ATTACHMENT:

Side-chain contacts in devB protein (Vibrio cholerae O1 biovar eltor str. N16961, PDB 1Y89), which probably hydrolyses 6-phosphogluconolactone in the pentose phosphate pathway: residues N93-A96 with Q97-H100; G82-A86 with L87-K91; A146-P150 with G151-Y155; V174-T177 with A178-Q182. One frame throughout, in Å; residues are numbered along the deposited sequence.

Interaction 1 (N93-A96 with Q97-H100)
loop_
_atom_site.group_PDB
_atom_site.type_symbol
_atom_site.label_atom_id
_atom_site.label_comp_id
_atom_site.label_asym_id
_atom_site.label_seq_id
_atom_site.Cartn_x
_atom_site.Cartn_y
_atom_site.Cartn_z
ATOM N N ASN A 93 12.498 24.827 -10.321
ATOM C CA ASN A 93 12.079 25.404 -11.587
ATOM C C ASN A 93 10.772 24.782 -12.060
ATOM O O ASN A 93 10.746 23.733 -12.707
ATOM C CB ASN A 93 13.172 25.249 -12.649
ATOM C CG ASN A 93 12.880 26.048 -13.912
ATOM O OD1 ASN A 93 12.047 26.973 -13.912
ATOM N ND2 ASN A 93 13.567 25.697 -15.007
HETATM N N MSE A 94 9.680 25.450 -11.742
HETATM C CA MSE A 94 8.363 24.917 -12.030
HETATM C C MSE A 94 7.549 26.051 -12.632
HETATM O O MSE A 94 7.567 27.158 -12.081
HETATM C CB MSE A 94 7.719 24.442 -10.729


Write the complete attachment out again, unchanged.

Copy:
Side-chain contacts in devB protein (Vibrio cholerae O1 biovar eltor str. N16961, PDB 1Y89), which probably hydrolyses 6-phosphogluconolactone in the pentose phosphate pathway: residues N93-A96 with Q97-H100; G82-A86 with L87-K91; A146-P150 with G151-Y155; V174-T177 with A178-Q182. One frame throughout, in Å; residues are numbered along the deposited sequence.

Interaction 1 (N93-A96 with Q97-H100)
loop_
_atom_site.group_PDB
_atom_site.type_symbol
_atom_site.label_atom_id
_atom_site.label_comp_id
_atom_site.label_asym_id
_atom_site.label_seq_id
_atom_site.Cartn_x
_atom_site.Cartn_y
_atom_site.Cartn_z
ATOM N N ASN A 93 12.498 24.827 -10.321
ATOM C CA ASN A 93 12.079 25.404 -11.587
ATOM C C ASN A 93 10.772 24.782 -12.060
ATOM O O ASN A 93 10.746 23.733 -12.707
ATOM C CB ASN A 93 13.172 25.249 -12.649
ATOM C CG ASN A 93 12.880 26.048 -13.912
ATOM O OD1 ASN A 93 12.047 26.973 -13.912
ATOM N ND2 ASN A 93 13.567 25.697 -15.007
HETATM N N MSE A 94 9.680 25.450 -11.742
HETATM C CA MSE A 94 8.363 24.917 -12.030
HETATM C C MSE A 94 7.549 26.051 -12.632
HETATM O O MSE A 94 7.567 27.158 -12.081
HETATM C CB MSE A 94 7.719 24.442 -10.729